Comparative Effectiveness of Ambulatory Blood Pressure Monitoring vs Usual Care for Diagnosing and Managing Hypertension: A Pilot Study

Status: Completed
Location: See location...
Intervention Type: Drug
Study Type: Interventional
Study Phase: Not Applicable
SUMMARY

The purpose of this study is to compare the effectiveness of ambulatory blood pressure monitoring to usual care (blood pressure measurement in the office) in diagnosing and managing hypertension.

Eligibility
Participation Requirements
Sex: All
Minimum Age: 30
Maximum Age: 65
Healthy Volunteers: No
View:

• Age ≥ 30 years and ≤ 65 years

• Most recent (within 14 days) clinic systolic BP 126-150 mm Hg

• Able/willing to wear a BP monitor for 24 hours on multiple occasions

• Able/willing to take daily anti-hypertensive medication if indicated

• Able to read and speak English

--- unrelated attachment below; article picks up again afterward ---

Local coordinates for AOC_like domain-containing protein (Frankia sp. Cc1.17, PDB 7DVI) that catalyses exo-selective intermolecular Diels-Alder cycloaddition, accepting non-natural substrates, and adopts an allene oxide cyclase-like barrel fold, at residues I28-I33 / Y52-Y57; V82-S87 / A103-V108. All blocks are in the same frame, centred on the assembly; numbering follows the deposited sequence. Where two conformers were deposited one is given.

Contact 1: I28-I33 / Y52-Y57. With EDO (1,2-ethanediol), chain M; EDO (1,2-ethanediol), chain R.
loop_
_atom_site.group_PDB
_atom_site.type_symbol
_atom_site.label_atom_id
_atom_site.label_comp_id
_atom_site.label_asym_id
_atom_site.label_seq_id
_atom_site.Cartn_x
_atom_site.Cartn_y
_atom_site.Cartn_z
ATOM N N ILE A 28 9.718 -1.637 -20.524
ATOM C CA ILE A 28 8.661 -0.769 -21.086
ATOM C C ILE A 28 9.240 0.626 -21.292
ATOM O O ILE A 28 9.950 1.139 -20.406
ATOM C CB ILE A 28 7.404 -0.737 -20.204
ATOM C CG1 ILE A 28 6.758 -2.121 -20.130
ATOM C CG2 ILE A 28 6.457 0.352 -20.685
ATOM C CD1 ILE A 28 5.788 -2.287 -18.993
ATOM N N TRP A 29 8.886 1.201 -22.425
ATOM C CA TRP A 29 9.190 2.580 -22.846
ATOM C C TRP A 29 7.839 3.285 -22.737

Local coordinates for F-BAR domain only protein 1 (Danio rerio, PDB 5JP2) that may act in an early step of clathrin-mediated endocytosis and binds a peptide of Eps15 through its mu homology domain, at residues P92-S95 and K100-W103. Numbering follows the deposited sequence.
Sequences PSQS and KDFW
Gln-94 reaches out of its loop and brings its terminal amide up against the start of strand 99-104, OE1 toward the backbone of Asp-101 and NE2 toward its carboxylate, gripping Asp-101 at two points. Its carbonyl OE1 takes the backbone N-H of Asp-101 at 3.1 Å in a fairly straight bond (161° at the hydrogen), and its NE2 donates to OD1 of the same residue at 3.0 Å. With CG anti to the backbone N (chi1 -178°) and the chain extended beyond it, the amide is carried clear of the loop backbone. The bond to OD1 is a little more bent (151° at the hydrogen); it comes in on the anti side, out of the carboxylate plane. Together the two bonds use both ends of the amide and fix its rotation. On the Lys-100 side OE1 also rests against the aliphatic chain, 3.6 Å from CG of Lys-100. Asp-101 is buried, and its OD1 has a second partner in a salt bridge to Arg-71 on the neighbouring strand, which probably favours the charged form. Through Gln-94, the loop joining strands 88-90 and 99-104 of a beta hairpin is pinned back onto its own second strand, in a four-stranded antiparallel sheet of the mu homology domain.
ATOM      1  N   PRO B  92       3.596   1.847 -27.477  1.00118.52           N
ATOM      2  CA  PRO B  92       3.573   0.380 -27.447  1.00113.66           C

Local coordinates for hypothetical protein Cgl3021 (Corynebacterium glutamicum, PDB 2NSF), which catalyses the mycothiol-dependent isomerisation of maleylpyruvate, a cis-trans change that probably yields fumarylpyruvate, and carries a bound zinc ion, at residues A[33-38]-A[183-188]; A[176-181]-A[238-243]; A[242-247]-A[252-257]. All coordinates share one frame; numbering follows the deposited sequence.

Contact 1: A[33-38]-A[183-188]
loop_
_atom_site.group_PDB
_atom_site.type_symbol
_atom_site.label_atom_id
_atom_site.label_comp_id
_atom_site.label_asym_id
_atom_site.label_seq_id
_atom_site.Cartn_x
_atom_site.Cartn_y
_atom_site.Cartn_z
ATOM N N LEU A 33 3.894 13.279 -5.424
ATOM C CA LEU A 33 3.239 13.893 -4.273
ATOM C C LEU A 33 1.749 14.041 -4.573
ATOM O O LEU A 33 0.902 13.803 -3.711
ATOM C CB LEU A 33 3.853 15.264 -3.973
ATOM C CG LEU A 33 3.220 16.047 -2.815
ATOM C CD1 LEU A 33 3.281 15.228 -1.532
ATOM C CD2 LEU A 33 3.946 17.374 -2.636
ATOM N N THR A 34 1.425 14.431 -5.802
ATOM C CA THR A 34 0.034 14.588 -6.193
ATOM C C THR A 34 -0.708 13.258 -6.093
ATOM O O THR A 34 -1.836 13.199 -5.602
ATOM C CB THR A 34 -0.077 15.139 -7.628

Locations
United States
North Carolina
University of North Carolina
Chapel Hill
Time Frame
Start Date: May 2014
Completion Date: July 2016
Participants
Target number of participants: 28
Treatments
No Intervention: Usual Care
Participants in the usual care arm will have 2 ABPM sessions during the study, but ABPM will not be used to make a diagnosis or dictate anti-hypertensive treatment. Any recommendations for anti-hypertensive treatment will be made only via regular clinical care.
Active Comparator: ABPM Guided
Participants in the ABPM-guided arm will undergo 3 ABPM sessions. Results of ABPM will be used to make diagnoses and dictate anti-hypertensive treatment as applicable. Anti-hypertensive medications may include: Amlodipine, Chlorthalidone and/or Losartan.
Related Therapeutic Areas
Sponsors
Leads: Anthony J Viera, MD, MPH
Collaborators: North Carolina Translational and Clinical Sciences Institute

This content was sourced from clinicaltrials.gov

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